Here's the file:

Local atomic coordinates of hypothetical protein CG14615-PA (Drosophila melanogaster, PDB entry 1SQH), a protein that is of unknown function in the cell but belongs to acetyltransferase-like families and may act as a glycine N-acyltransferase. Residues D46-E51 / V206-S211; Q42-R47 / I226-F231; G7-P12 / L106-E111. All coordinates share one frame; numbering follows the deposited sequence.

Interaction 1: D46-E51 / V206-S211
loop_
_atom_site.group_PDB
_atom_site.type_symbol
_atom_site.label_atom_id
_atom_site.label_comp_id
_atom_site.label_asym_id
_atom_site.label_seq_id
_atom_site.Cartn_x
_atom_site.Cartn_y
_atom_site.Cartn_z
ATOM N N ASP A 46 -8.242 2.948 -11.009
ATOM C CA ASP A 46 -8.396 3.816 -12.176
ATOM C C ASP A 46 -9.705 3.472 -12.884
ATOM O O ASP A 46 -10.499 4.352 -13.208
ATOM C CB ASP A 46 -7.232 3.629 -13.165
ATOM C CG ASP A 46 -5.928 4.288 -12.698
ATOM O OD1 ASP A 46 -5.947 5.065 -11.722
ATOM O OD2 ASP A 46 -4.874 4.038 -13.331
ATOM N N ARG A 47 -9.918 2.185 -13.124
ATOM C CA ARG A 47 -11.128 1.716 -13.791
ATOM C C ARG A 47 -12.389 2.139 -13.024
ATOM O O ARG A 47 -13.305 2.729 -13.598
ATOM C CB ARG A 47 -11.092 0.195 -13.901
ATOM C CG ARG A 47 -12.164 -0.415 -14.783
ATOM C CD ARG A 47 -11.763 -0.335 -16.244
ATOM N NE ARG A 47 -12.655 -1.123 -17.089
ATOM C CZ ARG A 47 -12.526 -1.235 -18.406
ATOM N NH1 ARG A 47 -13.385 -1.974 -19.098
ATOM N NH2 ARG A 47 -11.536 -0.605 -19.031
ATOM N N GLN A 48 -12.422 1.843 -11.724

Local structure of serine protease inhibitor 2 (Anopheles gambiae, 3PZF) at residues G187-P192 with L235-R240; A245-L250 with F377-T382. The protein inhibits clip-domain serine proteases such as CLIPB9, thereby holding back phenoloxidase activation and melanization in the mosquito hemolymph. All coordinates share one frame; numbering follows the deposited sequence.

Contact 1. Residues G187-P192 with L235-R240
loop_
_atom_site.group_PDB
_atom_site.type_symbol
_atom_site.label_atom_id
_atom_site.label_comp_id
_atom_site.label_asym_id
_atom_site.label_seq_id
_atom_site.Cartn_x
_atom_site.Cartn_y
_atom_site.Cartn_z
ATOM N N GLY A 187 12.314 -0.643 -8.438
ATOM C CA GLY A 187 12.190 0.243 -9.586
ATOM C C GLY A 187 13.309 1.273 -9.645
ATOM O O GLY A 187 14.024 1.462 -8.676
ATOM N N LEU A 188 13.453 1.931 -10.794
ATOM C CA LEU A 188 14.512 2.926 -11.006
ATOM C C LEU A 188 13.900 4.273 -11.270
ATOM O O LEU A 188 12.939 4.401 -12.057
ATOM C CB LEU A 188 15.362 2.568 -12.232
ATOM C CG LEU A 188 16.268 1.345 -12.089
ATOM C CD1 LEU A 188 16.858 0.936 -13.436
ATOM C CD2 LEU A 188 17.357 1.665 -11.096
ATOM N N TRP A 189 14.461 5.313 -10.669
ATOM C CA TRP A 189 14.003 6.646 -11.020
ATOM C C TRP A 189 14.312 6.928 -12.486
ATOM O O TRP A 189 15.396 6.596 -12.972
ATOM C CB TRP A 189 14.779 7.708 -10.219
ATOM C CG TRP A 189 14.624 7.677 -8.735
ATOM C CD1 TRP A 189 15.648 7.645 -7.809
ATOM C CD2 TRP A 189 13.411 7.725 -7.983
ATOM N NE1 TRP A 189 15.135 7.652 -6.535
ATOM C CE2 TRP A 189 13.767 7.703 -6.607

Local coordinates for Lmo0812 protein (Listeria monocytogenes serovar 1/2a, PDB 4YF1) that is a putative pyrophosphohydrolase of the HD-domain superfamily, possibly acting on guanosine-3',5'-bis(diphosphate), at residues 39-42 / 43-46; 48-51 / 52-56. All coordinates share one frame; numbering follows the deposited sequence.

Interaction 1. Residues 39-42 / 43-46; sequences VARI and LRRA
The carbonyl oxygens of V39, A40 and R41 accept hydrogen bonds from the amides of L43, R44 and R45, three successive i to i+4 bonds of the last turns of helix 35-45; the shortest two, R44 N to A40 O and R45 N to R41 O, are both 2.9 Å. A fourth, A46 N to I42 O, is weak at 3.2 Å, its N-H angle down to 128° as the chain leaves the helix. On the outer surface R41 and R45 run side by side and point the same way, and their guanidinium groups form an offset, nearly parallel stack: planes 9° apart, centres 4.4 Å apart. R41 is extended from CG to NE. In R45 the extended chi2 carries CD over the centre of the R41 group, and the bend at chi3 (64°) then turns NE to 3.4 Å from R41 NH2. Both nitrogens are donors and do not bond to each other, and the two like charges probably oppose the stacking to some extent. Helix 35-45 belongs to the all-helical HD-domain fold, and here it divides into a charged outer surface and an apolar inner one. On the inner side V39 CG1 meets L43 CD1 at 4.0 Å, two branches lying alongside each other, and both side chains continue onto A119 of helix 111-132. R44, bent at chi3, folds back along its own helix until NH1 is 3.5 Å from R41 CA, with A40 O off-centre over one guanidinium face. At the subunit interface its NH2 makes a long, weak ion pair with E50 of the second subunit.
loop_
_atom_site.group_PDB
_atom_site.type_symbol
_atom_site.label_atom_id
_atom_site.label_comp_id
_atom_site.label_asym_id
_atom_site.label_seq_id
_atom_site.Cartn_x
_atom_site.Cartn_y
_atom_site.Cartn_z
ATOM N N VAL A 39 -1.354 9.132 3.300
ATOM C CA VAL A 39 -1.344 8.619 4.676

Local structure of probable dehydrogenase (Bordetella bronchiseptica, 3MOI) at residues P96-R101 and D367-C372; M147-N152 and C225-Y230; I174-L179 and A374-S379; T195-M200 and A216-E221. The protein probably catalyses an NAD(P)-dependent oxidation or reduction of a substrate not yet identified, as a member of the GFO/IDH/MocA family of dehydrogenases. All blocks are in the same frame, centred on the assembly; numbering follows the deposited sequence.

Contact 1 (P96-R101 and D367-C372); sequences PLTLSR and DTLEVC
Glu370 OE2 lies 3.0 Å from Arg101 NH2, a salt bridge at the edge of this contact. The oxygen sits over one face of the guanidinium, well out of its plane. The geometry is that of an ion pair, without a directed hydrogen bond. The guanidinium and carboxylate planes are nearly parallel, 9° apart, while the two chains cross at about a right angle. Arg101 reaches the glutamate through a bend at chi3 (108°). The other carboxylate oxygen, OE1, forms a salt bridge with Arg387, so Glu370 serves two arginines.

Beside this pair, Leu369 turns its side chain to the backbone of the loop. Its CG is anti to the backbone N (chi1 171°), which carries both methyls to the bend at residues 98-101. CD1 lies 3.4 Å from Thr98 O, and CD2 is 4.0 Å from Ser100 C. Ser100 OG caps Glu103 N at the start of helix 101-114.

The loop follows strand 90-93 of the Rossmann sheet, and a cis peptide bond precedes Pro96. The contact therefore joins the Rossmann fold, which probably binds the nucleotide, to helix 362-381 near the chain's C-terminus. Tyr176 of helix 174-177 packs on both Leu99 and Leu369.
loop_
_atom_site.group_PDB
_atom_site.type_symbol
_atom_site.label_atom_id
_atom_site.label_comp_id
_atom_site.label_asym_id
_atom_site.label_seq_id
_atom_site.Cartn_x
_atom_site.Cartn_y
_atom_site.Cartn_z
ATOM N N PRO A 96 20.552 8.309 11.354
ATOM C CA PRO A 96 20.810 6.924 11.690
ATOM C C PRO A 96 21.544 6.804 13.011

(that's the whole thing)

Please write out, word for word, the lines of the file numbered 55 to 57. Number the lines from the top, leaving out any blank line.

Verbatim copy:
ATOM C CD1 LEU A 188 16.858 0.936 -13.436
ATOM C CD2 LEU A 188 17.357 1.665 -11.096
ATOM N N TRP A 189 14.461 5.313 -10.669